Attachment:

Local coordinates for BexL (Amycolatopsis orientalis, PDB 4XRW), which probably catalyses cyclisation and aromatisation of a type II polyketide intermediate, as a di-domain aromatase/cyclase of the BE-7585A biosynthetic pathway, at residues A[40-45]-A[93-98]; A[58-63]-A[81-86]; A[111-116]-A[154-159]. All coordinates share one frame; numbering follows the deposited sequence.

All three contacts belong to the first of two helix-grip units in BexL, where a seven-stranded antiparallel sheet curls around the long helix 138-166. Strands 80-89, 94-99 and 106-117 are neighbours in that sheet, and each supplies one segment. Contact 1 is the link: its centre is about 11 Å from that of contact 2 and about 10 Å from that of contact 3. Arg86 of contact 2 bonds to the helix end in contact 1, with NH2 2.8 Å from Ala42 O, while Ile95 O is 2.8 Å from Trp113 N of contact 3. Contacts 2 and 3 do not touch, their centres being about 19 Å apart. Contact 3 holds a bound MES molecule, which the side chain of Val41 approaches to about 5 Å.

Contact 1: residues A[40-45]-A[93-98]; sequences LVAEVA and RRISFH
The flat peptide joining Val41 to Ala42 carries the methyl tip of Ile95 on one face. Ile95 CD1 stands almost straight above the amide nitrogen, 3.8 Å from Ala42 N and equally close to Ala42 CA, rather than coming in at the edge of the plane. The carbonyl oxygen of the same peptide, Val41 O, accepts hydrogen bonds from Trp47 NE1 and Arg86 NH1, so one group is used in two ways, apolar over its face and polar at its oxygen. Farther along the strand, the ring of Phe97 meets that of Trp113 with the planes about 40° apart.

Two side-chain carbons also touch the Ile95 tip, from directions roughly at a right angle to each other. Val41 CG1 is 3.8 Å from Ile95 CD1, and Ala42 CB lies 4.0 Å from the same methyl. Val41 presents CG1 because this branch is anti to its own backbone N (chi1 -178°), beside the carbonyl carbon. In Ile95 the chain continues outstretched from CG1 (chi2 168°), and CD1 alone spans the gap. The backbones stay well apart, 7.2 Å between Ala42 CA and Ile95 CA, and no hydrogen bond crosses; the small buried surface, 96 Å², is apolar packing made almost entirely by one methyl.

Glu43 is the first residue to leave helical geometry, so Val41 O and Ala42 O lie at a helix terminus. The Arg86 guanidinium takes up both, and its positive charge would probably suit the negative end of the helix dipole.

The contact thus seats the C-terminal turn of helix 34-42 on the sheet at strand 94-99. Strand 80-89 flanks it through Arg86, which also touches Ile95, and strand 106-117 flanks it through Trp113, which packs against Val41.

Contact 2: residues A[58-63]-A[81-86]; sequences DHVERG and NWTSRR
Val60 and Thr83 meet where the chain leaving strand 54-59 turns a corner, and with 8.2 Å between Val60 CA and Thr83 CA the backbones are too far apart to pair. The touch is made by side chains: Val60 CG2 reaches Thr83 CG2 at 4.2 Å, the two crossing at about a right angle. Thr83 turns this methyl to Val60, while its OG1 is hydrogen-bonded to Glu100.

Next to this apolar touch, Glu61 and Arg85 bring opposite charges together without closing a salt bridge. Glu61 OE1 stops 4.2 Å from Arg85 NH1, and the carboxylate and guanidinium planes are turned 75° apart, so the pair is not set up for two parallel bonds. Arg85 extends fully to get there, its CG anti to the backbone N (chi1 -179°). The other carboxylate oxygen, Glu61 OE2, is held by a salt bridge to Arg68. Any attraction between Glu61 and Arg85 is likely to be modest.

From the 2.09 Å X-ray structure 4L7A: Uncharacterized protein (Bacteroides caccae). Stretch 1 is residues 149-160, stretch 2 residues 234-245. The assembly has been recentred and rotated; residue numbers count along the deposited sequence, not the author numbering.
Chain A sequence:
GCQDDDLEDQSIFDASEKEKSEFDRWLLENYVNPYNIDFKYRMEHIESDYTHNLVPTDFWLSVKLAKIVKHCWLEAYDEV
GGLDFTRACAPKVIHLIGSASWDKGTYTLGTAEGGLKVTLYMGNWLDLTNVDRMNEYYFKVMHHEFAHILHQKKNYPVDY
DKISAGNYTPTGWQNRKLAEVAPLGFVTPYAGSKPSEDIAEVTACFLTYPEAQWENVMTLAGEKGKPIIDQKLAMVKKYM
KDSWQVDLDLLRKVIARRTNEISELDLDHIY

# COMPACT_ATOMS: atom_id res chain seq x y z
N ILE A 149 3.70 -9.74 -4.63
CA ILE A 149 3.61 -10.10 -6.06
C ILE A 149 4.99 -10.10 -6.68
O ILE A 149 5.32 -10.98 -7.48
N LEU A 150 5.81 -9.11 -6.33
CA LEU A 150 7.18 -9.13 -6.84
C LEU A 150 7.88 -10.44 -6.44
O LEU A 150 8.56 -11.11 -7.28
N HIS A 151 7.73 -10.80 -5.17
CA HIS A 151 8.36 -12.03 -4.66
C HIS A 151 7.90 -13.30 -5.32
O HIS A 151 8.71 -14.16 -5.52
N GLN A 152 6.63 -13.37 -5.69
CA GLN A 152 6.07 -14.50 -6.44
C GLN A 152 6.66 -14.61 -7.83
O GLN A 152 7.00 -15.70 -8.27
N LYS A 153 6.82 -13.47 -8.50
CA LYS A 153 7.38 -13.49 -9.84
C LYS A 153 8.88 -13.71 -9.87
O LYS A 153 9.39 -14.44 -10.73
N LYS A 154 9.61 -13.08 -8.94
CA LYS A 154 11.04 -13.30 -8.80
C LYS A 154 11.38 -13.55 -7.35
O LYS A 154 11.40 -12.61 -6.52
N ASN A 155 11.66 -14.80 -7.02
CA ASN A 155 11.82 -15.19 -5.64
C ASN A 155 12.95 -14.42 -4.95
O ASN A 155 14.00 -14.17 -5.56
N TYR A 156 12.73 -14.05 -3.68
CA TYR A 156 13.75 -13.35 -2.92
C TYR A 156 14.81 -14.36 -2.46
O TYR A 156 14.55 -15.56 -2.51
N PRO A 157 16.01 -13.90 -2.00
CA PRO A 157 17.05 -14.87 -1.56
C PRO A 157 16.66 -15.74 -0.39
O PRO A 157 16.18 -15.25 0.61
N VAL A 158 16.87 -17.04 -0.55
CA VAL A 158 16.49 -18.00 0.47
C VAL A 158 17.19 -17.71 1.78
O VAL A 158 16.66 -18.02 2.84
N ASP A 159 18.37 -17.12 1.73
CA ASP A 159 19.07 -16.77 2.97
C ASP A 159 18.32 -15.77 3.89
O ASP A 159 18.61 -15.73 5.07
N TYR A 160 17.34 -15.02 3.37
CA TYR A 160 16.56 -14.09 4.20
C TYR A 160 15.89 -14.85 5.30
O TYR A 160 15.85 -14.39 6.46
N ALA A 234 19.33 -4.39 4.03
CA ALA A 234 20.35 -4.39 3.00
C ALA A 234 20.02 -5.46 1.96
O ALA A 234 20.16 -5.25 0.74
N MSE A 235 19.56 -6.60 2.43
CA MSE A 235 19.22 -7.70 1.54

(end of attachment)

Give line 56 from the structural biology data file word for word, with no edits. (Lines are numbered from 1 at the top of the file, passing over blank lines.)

C VAL A 158 17.19 -17.71 1.78